The man accused of stabbing five people during a Hanukkah celebration at a rabbi's home in Monsey, New York, was charged with additional federal hate crimes Thursday.
The man, Grafton Thomas, 37, was charged with targeting with the intent to kill the victims because of their religion, according to an indictment handed up in U.S. District Court in Manhattan.
Thomas was charged in federal court in December with five counts of obstruction of free exercise of religious beliefs, in addition to charges of attempted murder and burglary filed by the state. He has pleaded not guilty to the state charges.
An attorney for Thomas was not immediately available for comment.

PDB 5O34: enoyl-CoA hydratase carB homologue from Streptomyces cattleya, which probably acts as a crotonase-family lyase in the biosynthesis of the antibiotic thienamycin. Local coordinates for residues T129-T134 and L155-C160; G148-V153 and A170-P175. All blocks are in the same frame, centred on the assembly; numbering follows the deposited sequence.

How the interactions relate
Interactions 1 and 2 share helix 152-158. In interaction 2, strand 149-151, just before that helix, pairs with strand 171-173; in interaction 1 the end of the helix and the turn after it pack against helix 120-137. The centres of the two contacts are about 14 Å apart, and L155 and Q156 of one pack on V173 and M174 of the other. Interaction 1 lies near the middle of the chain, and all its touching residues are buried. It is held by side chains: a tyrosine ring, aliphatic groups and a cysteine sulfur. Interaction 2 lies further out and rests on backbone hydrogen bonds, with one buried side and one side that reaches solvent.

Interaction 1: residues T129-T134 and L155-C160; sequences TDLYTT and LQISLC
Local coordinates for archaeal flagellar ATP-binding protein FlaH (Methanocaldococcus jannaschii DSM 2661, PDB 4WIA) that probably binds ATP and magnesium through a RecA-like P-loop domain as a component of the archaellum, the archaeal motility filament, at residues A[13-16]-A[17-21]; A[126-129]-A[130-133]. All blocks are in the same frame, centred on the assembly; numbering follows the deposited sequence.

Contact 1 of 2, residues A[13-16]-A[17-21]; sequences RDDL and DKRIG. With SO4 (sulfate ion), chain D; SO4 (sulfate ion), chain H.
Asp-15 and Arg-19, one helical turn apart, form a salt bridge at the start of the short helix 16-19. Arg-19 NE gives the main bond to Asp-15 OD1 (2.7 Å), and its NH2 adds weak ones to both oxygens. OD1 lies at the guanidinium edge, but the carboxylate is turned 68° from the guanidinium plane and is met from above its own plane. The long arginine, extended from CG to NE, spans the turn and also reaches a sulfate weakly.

Prosecutors allege that Thomas barged into the rabbi's home as a group was observing the seventh night of Hanukkah, his face covered with what appeared to be a scarf, according to a criminal complaint.
He told the dozens gathered in the home that "no one is leaving" and attacked them with a machete, authorities said. Victims' injuries included a severed finger, slash wounds and deep lacerations, they said.
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Investigators found handwritten journals in Thomas' home that contained anti-Semitic writings, including writings about "Nazi culture" and "Adolf Hitler" and a drawing of a swastika, a federal criminal complaint said.
Michael H. Sussman, Thomas' attorney, has said that his client could be described as mentally ill, that he was hospitalized multiple times in 2019 and that he was on a variety of medications. Thomas' family said in a statement that he had "a long history of mental illness and hospitalizations."